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Searching for the bottom line

Will the death penalty's cost change the debate over its use?

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With an official moratorium on hold, death penalty opponents are looking to capital punishment's cost as a way to get executions banned in North Carolina. And they've got a surprising -- if differently motivated -- ally.

It's not a new strategy: several states, including Tennessee, Kansas and other conservative strongholds, have attempted to gauge the cost of executions. But N.C. advocates are hoping an appeal to the pocketbook will sway legislators and voters here, particularly after several years of failed attempts to pass a moratorium on capital punishment.

"It potentially has a great deal of value to the people of North Carolina, so that they can reflect upon what ... this decision to have a death penalty really costs our state," says Mark Kleinschmidt, executive director of Fair Trial Initiative, a Durham non-profit that works on capital cases and opposes the executions.

Kleinschmidt and other advocates found an unlikely ally last winter in State Auditor Les Merritt, who asked his legal counsel to investigate the cost of a death sentence versus the cost of life imprisonment.

Merritt, a Republican and a Certified Public Accountant, wasn't looking to change policy -- he was hoping to assess how taxpayers' resources are used. Staff quickly found that was easier said than done. "It would definitely take a more in-depth look, even an audit, to determine the cost," says Chris Mears, spokesman for the auditor's office.

Since audits are generally performed at Merritt's discretion or at the request of lawmakers, Democrats introduced a bill to require his office to study costs. It languished in committee, and, even when rolled into a larger study bill, failed to pass. But don't count an audit out yet.

Even capital punishment supporters, while acknowledging a price tag will be more one weapon in opponents' arsenal, say a study wouldn't be a bad idea.

Peg Dorer, director of the N.C. Conference of District Attorneys, says such costs should be audited. "It would certainly be used, just like everything else is. The people who are opposed to the death penalty use every argument they can find," Dorer says. "[But] I don't know that having an audit of it would make a lot of difference."

Dorer says Constitutional concerns probably would bar lawmakers from reducing costs involved in capital prosecution and defense. "The district attorneys truly believe that if you're going to have a debate about the death penalty, the issue is whether you think it's a moral thing or not," she says. "The cost -- it's not irrelevant, but you can work the numbers any way you like them."

A 1993 Duke University study found the death penalty costs North Carolina $2.16 million more per execution than the a non-death penalty murder case with a sentence of life imprisonment. N.C. prosecutors found fault with some of methods used to calculate data, Dorer says.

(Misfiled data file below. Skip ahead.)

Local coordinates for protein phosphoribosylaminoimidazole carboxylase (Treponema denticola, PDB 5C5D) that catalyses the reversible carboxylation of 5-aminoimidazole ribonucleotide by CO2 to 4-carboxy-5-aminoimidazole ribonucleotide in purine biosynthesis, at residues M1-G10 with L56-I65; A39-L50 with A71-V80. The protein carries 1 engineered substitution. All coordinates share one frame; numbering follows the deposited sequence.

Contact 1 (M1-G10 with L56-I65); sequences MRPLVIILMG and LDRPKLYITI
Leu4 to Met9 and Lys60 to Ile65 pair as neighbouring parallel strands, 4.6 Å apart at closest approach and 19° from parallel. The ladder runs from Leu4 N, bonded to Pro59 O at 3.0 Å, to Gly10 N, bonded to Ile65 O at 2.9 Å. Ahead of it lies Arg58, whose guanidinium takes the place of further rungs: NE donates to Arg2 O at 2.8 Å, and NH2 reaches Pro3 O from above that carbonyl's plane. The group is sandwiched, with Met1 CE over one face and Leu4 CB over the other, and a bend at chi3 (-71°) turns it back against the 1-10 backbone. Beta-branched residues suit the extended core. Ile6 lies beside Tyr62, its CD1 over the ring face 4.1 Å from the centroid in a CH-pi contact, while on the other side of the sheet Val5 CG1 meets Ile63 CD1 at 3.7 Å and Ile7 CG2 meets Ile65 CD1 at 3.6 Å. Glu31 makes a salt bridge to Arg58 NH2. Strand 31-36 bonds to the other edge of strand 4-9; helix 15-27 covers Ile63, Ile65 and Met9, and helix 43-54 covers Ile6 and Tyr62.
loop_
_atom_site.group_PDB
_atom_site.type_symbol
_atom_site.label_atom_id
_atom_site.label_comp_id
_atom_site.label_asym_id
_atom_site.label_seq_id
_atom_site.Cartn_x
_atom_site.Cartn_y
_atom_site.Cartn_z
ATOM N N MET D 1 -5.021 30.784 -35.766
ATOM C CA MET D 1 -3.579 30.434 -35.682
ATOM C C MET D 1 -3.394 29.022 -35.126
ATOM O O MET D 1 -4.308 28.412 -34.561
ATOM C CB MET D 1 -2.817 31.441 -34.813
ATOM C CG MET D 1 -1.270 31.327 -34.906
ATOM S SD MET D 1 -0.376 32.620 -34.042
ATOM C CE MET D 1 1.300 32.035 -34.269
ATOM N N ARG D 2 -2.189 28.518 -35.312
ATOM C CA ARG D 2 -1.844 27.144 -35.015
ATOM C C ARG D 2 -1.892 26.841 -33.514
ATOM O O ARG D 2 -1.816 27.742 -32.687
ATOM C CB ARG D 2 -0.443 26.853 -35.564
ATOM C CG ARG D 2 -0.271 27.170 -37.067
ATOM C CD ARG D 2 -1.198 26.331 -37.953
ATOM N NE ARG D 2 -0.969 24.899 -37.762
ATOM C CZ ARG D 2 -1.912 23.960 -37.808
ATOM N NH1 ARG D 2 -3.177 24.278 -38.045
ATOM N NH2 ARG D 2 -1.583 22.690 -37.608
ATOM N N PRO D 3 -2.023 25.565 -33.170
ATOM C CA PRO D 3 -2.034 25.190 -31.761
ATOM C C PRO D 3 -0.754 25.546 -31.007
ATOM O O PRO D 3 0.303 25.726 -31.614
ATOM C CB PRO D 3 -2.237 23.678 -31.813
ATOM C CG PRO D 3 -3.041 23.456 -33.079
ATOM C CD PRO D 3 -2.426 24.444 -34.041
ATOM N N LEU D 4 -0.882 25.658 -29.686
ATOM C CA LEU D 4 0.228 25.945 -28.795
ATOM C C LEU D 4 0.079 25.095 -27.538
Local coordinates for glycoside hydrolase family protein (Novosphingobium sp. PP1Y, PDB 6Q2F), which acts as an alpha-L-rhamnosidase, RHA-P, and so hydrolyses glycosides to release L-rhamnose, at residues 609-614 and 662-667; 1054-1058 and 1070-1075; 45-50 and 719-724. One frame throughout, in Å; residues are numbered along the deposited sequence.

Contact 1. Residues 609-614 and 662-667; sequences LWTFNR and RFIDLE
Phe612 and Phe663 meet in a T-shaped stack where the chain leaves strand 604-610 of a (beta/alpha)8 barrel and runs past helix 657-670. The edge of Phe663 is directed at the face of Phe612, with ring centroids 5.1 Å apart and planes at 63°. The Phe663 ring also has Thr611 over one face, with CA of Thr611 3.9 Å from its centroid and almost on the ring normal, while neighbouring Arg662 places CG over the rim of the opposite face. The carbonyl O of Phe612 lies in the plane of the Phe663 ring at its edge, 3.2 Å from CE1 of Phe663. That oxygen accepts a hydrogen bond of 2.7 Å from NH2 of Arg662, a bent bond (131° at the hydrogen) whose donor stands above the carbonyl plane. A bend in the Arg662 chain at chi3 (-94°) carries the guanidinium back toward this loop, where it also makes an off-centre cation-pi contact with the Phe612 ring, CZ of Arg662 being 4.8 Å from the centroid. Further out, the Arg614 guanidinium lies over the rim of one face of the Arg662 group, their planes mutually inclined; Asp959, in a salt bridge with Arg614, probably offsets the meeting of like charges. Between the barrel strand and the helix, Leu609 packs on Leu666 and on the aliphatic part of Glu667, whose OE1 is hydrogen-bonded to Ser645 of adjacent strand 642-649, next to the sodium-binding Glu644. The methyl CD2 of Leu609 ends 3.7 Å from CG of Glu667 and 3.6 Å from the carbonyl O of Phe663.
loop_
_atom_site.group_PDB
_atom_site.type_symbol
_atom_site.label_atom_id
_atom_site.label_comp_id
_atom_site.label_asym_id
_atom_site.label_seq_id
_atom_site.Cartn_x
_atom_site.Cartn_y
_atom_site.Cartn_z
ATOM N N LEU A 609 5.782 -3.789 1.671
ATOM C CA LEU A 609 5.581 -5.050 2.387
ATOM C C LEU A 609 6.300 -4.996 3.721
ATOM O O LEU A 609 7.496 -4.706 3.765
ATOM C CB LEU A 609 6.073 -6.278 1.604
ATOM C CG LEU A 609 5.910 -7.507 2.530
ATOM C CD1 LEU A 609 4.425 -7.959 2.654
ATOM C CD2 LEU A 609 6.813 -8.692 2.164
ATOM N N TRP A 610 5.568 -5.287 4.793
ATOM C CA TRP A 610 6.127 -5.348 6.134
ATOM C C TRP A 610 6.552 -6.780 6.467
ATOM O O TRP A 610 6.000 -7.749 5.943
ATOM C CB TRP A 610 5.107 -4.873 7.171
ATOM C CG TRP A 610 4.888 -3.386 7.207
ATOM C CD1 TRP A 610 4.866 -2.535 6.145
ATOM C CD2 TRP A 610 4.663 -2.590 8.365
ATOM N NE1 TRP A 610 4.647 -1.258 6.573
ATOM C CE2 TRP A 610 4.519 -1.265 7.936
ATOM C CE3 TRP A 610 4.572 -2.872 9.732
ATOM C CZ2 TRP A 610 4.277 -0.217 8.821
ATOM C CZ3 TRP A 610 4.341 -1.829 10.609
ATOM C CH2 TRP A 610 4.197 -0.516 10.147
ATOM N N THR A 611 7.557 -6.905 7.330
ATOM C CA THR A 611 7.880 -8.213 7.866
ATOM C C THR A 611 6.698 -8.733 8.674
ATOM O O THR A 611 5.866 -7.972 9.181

Kansas in December 2003 reported that death penalty cases could cost that state about 70 percent more than others. The estimated average cost of a death penalty was $1.2 million, compared to about $740,000 for non-death penalty cases. The report's authors, however, cautioned that much of the data was based on estimates. Kansas is one of 38 states with the death penalty, but it hasn't executed anyone since 1965.

North Carolina's death row is more active, but even this state hasn't executed anyone since August 18, 2006, when Samuel Flippen of Winston-Salem was put to death for the murder of his two-year-old stepdaughter, Britnie Nichol Hutton. Since the state medical board decreed doctors could be sanctioned for participating in executions, North Carolina has had a de facto moratorium.

Now 166 people await execution -- one inmate has been on death row since 1985.

Kleinschmidt doesn't see auditing the costs involved in these people's death sentences as a surreptitious way to end capital punishment. He says the acquittal of former death row inmate Alan Gell, among other high-profile cases, as well as studies indicating racial bias in application of the death penalty, mean all facets of its use should be studied. (A study released this month from Ohio State University found that blacks convicted of killing whites are not only more likely than nonwhites to receive a death sentence, they are also more likely to be put to death.)

"It's interesting to me when I hear people say that's a back door way," Kleinschmidt says. "All this is, is pulling back the curtain and showing everyone what's back there ... It's not about wishy-washy liberalism. It's about facts."

Mears says Merritt isn't auditing capital punishment now. Asked if something that Merritt hopes to look into, Mears says he didn't know, but said that's not something the office normally discloses until an audit's release. "Sometimes it's hard to get certain information if they know that they're going to be under [scrutiny]," Mears says.

Of course, a victim's family likely won't care much about the cost of a death sentence, regardless of whether they want their loved one's killer executed. "It probably is relatively expensive, but is it too expensive? That's almost a moral judgment in itself," Dorer says.

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